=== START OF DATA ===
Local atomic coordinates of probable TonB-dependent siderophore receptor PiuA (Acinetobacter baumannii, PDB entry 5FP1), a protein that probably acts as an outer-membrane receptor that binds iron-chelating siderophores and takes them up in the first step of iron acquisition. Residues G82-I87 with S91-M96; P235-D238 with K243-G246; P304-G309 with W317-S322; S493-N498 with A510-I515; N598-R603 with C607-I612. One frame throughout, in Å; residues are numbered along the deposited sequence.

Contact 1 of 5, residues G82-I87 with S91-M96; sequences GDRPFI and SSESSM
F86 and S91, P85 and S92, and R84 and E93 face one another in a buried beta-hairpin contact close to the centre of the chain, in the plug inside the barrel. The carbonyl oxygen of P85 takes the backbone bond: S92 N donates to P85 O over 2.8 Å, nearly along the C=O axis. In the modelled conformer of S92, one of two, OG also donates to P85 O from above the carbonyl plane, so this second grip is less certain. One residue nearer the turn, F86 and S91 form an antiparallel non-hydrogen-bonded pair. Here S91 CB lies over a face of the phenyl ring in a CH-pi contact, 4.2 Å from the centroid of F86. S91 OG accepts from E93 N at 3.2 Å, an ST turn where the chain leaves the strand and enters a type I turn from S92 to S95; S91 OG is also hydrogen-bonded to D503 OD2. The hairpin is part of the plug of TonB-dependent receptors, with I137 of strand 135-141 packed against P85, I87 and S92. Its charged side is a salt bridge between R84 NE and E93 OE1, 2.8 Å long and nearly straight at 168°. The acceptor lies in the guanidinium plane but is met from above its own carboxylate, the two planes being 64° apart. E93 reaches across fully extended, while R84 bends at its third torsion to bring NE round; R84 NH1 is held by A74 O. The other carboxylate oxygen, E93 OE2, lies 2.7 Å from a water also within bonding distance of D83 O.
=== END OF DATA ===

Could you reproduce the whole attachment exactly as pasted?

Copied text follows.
Local atomic coordinates of probable TonB-dependent siderophore receptor PiuA (Acinetobacter baumannii, PDB entry 5FP1), a protein that probably acts as an outer-membrane receptor that binds iron-chelating siderophores and takes them up in the first step of iron acquisition. Residues G82-I87 with S91-M96; P235-D238 with K243-G246; P304-G309 with W317-S322; S493-N498 with A510-I515; N598-R603 with C607-I612. One frame throughout, in Å; residues are numbered along the deposited sequence.

Contact 1 of 5, residues G82-I87 with S91-M96; sequences GDRPFI and SSESSM
F86 and S91, P85 and S92, and R84 and E93 face one another in a buried beta-hairpin contact close to the centre of the chain, in the plug inside the barrel. The carbonyl oxygen of P85 takes the backbone bond: S92 N donates to P85 O over 2.8 Å, nearly along the C=O axis. In the modelled conformer of S92, one of two, OG also donates to P85 O from above the carbonyl plane, so this second grip is less certain. One residue nearer the turn, F86 and S91 form an antiparallel non-hydrogen-bonded pair. Here S91 CB lies over a face of the phenyl ring in a CH-pi contact, 4.2 Å from the centroid of F86. S91 OG accepts from E93 N at 3.2 Å, an ST turn where the chain leaves the strand and enters a type I turn from S92 to S95; S91 OG is also hydrogen-bonded to D503 OD2. The hairpin is part of the plug of TonB-dependent receptors, with I137 of strand 135-141 packed against P85, I87 and S92. Its charged side is a salt bridge between R84 NE and E93 OE1, 2.8 Å long and nearly straight at 168°. The acceptor lies in the guanidinium plane but is met from above its own carboxylate, the two planes being 64° apart. E93 reaches across fully extended, while R84 bends at its third torsion to bring NE round; R84 NH1 is held by A74 O. The other carboxylate oxygen, E93 OE2, lies 2.7 Å from a water also within bonding distance of D83 O.